Break out of the summer stagnation

Family Matters

July 16, 2000|By Lisa Gutierrez and Ericka Mellon | Lisa Gutierrez and Ericka Mellon,Knight Ridder/ Tribune

The next peanut-butter-and- banana sandwich you fix for your child, cut it in half for her, then in fourths, then maybe in eighths for a quick, simple lesson in fractions. Her grade-school teacher will thank you come fall.

Children savor the do-nothingness of vacation, but some educators warn that students shouldn't be encouraged to shift their brains into neutral for the summer.

"There's growing evidence that children's reading and math achievement scores tend to decline over the summer vacation," says Andrea Greenhoot, a developmental psychologist at the University of Kansas. She suggests that parents and caregivers get children "involved in any sort of activity that will promote active learning."

In that spirit, we've scoured various sources for activities and projects to engage youngsters' brain cells and spark creativity, curiosity and problem-solving. We call them mind games.

1. Test your memory skills with your friends. On a tray or cookie sheet, place a dozen small items. Let a friend study them closely. After he closes his eyes, remove one or two of the items from the tray. Have him guess which one is missing. Take turns guessing.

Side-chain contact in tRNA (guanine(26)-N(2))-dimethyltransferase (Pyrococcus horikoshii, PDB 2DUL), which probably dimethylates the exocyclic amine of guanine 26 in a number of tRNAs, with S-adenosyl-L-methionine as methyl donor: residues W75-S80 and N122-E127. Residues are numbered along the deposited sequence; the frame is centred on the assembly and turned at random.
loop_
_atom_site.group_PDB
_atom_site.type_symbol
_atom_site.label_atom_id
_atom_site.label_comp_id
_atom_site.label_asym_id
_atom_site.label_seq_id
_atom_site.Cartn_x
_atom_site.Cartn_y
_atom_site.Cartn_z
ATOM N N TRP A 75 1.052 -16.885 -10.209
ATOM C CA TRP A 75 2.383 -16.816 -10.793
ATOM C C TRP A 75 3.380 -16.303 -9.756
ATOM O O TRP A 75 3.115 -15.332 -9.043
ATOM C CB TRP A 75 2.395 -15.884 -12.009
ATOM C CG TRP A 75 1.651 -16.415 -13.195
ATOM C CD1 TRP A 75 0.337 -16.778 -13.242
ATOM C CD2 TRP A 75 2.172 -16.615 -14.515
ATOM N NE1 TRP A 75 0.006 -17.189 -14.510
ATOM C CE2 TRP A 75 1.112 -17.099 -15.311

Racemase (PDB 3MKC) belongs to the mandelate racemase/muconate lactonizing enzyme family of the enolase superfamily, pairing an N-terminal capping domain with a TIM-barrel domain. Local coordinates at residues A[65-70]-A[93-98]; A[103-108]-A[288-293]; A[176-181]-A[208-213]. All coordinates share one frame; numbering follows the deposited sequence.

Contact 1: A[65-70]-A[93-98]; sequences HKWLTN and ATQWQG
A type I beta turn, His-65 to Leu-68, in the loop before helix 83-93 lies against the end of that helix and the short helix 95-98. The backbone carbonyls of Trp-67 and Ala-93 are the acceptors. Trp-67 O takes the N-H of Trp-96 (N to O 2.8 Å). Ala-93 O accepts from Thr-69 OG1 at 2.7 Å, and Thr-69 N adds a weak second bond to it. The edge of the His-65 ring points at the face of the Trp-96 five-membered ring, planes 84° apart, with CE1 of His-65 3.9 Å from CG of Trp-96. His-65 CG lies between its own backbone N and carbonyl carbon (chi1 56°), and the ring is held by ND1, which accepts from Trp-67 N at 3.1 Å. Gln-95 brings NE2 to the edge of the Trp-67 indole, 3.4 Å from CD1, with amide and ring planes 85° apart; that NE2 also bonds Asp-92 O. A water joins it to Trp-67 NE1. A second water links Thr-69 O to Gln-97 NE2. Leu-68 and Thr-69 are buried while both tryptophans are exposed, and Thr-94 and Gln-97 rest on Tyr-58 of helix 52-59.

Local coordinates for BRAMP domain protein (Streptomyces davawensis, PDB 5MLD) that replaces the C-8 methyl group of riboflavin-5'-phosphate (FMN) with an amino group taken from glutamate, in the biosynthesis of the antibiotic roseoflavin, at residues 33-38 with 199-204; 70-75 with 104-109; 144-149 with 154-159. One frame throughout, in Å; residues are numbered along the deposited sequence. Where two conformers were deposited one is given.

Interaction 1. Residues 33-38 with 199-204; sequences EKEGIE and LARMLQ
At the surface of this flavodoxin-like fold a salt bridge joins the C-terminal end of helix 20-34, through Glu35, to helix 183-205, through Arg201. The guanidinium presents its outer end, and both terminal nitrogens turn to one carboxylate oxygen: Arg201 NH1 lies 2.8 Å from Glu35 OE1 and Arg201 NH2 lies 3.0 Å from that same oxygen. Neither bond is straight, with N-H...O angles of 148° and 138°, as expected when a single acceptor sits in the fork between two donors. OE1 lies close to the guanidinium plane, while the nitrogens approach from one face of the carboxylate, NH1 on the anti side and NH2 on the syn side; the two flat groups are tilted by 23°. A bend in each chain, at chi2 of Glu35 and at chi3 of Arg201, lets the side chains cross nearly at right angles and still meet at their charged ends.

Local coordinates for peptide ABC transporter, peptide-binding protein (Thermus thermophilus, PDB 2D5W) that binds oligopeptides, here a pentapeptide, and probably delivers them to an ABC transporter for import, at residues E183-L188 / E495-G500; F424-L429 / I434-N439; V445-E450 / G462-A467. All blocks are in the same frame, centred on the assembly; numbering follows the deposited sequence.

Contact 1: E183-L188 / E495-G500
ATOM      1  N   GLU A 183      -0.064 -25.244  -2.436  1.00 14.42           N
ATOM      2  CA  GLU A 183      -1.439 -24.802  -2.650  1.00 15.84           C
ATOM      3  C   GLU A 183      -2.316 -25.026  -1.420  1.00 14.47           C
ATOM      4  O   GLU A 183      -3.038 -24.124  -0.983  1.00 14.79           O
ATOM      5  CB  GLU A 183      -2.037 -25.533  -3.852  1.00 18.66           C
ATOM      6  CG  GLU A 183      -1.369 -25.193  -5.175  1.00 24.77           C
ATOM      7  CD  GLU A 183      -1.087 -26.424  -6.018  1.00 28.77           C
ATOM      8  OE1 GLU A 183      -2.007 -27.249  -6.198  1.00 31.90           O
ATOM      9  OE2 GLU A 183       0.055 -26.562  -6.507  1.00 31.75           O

2. All the world's a stage, including your own garage or back yard. Put on a play and let your creative juices flow. Create your own script or adapt a favorite story. (www.familyfun.com)

3. Buy an odometer for your bike. Keep track of how many miles you ride in a week, in a month, the whole summer. Total up the miles and use a world atlas to see how far you've traveled.

4. Make poetry pebbles. Find several small rocks or pebbles. Write words on them. Choose words about people, places, things and actions. Some to consider: he, she, love, dog, walk, happy, in, a, my, your, orange, red, swim, bike. Include punctuation marks. When the pebbles are dry, seal them with hairspray or spray varnish. Place them in a shoebox. Then each player chooses a set number of pebbles and tries to come up with a poem or story using those words. (www.kinderart.com)

5. Watch a movie -- and then write a review of it. (This will help kids learn to organize their thoughts and improve their writing skills, suggests Craig Stevaux in New Moon Network newsletter).

6. Make a volcano. Make a mound of dirt 6 to 10 inches high. Clear a hole down the middle of it and put in 2 teaspoons of baking soda. Pour in some vinegar and it will "erupt" and bubble out the top. (Parents magazine)

7. Go "island hopping." Place several pillows on the floor of a large area. Pretend that they are islands in a faraway sea. Hop from island to island without falling in the water. Make up stories about pirates and alligators while playing. Or, as you hop from island to island, call out the names of real islands from around the world and see who can name the most islands. (www.kidexchange.about.com).

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